The Welsh Government has set up a task and finish group for suicide prevention; the Committee is calling for the Welsh Government to closely monitor any emerging impact on suicide and self-harm rates as we move through the pandemic and to urgently update the Committee with further details of the remit of this group and the timescales it is working to.
The Committee also heard from those who have suffered a loss during the pandemic. It heard of the traumatic experiences of losing loved ones at a time when they have not been able to be with them at the end of their life and could not seek comfort from friends and family in the usual way. This could have long lasting implications for their mental health.
“Until you've been bereaved, you don't necessarily realise that someone can have a good death, (…). And the features of it, which include being there (…), a lot of those have been impossible under COVID-19 restrictions. And so, we should be really concerned about the lack of the features that you would want when someone is dying, and I think, yes, we should be vigilant for the impact of that on individuals and on communities as well.” - Samaritans Cymru
The Minister for Mental Health, Wellbeing and the Welsh Language recently announced that a National Bereavement Steering Group had been set up and a national framework for bereavement care in Wales was being developed, including training for staff and volunteers and a directory of available bereavement services.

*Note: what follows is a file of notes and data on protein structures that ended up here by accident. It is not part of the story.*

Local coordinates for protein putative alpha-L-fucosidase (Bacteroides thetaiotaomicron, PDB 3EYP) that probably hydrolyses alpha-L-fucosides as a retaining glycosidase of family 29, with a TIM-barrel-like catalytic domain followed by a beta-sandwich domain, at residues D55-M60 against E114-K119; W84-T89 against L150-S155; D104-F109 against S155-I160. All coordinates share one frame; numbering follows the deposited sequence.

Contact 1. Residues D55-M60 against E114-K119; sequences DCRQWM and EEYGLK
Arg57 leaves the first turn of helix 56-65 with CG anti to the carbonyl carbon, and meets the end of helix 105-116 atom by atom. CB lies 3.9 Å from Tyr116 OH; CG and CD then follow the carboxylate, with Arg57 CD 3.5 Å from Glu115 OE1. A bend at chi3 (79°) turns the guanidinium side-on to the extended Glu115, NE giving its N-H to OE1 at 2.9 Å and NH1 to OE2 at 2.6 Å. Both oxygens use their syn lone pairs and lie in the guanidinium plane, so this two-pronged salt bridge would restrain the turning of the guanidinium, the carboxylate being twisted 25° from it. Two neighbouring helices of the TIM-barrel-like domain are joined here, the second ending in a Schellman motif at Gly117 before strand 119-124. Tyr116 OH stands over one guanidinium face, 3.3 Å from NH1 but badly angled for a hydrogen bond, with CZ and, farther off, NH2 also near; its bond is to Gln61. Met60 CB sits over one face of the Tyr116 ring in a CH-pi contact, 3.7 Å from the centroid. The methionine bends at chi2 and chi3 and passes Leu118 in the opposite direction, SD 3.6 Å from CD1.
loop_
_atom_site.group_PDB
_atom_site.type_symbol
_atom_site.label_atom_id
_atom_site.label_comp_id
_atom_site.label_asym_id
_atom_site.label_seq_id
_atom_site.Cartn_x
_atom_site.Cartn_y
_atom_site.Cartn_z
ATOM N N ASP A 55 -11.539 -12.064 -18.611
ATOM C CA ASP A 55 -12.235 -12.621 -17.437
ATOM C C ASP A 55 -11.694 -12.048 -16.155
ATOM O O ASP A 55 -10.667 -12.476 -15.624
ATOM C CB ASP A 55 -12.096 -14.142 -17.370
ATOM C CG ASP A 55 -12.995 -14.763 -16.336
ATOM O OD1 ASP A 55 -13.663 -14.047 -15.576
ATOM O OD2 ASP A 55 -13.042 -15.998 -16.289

The Committee is recommending that the Welsh Government pursue the development of a national framework for bereavement care to make sure services are there to meet the increasing needs of those who have lost someone as a result of Covid-19 and those who were unable to be with their loved one at the end of life.
“COVID-19 has brought many challenges, not just in terms of its physical effects but also its impact on people’s emotional and mental wellbeing. Being cut off from family, friends and other support networks for long periods of time has had a profound effect. We know that more than half of adults and three quarters of young people feel their mental health has worsened during the lockdown period.
“Wales has been through a national trauma over the last nine months and the Welsh Government must recognise that the effect on people’s mental health is a serious consequence of the pandemic. Whether because of lockdown restrictions causing loneliness and isolation, job losses, financial hardship or bereavements, people need access to mental health support and treatment like never before.
“The need for parity between physical and mental health has been a recurring theme throughout much of the Health Committee’s work and COVID-19 has brought this into sharp relief. It is simply not acceptable that mental health services are not prioritised in the same way as physical health and this cannot be allowed to continue.” - Dr Dai Lloyd MS, Chair of the Health, Social Care and Sport Committee